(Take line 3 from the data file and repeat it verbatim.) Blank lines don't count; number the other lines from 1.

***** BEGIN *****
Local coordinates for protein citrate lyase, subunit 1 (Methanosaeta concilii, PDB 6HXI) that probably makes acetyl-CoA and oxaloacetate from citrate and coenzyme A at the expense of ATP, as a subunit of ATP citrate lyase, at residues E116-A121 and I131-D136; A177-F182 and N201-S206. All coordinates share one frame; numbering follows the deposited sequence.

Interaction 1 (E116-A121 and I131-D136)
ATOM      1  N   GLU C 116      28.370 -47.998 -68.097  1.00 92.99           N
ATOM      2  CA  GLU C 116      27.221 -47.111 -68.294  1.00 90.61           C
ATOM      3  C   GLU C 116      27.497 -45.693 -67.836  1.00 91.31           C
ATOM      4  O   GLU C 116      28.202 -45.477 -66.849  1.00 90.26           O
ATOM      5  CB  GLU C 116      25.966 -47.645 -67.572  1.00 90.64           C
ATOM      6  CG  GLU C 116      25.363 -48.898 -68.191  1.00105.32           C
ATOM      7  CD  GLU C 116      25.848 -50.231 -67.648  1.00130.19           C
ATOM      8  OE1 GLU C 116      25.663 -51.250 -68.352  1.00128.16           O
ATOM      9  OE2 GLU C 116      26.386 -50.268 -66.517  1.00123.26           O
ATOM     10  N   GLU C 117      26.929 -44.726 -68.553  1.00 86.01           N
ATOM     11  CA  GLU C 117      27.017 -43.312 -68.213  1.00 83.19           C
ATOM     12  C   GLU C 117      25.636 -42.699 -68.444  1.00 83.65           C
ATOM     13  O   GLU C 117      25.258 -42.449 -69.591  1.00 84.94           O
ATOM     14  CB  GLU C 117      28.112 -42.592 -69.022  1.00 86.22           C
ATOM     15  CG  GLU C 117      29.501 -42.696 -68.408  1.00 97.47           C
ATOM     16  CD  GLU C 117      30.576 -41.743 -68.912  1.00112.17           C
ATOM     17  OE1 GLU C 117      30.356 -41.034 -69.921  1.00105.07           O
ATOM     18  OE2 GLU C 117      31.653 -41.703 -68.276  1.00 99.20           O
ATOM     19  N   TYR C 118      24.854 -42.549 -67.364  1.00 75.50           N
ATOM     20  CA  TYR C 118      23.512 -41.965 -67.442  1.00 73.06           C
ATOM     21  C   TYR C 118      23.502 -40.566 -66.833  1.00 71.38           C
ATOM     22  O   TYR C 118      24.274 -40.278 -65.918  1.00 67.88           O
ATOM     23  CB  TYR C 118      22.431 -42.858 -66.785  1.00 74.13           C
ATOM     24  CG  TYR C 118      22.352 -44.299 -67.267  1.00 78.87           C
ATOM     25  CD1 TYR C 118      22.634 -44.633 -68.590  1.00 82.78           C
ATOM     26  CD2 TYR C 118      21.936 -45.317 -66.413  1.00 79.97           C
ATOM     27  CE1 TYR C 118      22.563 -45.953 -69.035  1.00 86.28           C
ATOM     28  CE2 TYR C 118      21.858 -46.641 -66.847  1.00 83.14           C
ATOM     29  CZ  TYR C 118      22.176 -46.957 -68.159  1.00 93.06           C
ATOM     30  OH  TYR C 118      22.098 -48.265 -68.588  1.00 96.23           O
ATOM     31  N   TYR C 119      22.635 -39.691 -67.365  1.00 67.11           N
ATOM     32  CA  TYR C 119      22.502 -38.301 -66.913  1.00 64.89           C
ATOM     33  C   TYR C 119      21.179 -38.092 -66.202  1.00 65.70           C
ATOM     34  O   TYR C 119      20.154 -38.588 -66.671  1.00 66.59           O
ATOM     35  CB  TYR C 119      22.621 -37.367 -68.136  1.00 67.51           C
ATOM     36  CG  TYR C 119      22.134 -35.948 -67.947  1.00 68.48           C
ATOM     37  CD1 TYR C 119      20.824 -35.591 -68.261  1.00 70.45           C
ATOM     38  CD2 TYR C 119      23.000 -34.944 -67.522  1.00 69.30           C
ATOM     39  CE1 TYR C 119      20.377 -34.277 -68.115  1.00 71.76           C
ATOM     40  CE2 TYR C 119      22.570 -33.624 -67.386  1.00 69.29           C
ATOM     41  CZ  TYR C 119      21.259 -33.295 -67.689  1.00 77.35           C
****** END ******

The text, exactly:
ATOM      1  N   GLU C 116      28.370 -47.998 -68.097  1.00 92.99           N